As many of you who are family know, we Moores are related to the famous Kentucky pioneer, Simon Kenton, through his sister, Jane, who would be my generation’s four greats grandmother. Both Simon and Jane were born in Virginia, near Bull Run Mountain, in Farquar County. They were the children of John Kenton/Kinton, most generally thought to be from Ireland, and Mary Miller, who was born in Virginia as far as can be told. John and Mary were the parents of the following children:
William, born 1737;Mary, born 1740; Jane, 1742; Frances, 1744; Mark Kenton, Jr. born 1749; John Kenton, 1751; Simon, 1755; Benjamin, 1757; Nancy, 1759.
Simon Kenton, as he grew to manhood, was well over six feet tall, with red hair and great strength and endurance. When he was sixteen he got into a fight with another man over a girl. Simon knocked the man out and thought he had killed the man, so he ran away from home, and took himself into the vast, mostly uncharted and unpopulated lands west of the Allegheny Mountains, into Ohio and Kentucky, about the year 1771, He already had skills as a frontiersman and he honed those skills even more by his years spent in the wilderness before the American Revolution. At that time the Shawnee was the principal tribe in central and southern Ohio, and Simon came to know them perhaps better than any other white man of the time, unless it was Daniel Boone. During this time in the wilderness, Simon took the name Butler as his last name, and the native tribes respected him for his courage, strength, and frontier skills. During the course of his time spent in the wilderness, he was taken captive several times and made to run the gauntlet (which is really gantlet, but I can’t convince people to say it correctly, as a gauntlet is long cuffed glove, which was usually thrown down rather than run). Most men who ran the gauntlet, which involved making one’s way down down the center of two lines of yelling, screaming Indians, many of them women, who did their best to impede your progress by beating you with various instruments, tripping you and otherwise harrassing you. And, oh yes, I forgot to mention, you had to do all this naked. If you made it, you gained the respect of the tribe and were shown favor. I once read that Simon Butler/Kenton was so successful at running it the Indians would make him run it as a show piece for visiting dignitaries from other tribes, etc.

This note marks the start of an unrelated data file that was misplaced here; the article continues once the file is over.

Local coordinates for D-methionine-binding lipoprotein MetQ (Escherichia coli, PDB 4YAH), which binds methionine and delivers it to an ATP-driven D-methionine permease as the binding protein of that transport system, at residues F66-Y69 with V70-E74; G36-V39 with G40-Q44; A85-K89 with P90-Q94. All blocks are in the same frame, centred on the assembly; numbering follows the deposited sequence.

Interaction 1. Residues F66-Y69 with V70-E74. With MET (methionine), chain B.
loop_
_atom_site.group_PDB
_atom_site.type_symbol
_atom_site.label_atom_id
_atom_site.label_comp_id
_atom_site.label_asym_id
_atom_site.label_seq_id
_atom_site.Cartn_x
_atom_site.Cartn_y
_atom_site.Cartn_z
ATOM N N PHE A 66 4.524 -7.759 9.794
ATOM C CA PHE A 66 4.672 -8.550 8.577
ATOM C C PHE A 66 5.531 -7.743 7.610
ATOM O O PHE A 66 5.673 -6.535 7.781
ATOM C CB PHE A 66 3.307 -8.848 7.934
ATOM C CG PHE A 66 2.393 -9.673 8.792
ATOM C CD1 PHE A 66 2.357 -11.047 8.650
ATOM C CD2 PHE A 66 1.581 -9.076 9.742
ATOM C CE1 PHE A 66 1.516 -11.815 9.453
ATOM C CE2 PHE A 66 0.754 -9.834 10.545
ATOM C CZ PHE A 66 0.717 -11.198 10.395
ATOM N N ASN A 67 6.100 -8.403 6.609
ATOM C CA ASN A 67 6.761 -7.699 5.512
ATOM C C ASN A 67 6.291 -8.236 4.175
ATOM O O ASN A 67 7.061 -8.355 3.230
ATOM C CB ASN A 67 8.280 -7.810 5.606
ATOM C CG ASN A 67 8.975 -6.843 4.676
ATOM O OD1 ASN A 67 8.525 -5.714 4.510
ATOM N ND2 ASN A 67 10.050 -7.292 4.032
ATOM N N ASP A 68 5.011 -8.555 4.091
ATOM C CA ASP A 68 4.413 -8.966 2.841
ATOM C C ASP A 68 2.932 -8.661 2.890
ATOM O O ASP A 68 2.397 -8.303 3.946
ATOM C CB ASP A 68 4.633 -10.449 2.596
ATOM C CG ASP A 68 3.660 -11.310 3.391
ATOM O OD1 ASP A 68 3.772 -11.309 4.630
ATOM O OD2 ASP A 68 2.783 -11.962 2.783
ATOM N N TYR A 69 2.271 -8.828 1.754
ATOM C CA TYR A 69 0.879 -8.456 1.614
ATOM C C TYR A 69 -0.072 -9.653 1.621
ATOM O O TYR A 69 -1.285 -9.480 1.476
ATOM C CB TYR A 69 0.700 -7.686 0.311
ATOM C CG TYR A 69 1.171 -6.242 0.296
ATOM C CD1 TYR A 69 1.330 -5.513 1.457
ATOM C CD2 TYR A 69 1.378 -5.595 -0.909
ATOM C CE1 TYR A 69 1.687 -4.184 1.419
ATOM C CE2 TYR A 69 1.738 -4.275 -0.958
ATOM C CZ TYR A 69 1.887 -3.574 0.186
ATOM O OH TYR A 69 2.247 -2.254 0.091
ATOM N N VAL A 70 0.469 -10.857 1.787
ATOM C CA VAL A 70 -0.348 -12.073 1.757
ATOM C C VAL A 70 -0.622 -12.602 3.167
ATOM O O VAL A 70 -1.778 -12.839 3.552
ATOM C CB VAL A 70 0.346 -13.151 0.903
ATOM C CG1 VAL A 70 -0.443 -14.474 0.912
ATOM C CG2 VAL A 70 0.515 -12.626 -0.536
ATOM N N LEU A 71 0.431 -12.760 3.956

It was Simon’s knowledge of the Indians and the frontier that made him so valuable to men like Jim Harrod and Daniel Boone in the early years of Kentucky’s settlement. He was present at the Siege of Boonesborough in what became known as the year of the Bloody Sevens, 1777, and saved Boone’s life when an Indian shot Boone in the ankle, breaking it, and making him unable to run back into the stockade to escape the attack. Simon Kenton simply ran over and picked Boone up (probably over his shoulder in some fashion) and carried him back inside the fort to safety, while the Indians continued their assault. Many historians have said that Simon was probably the greater frontiersman of the two (Kenton and Boone) but that because he had kept a low profile under an assumed name, Boone was able to garner much of the glory that Simon deserved.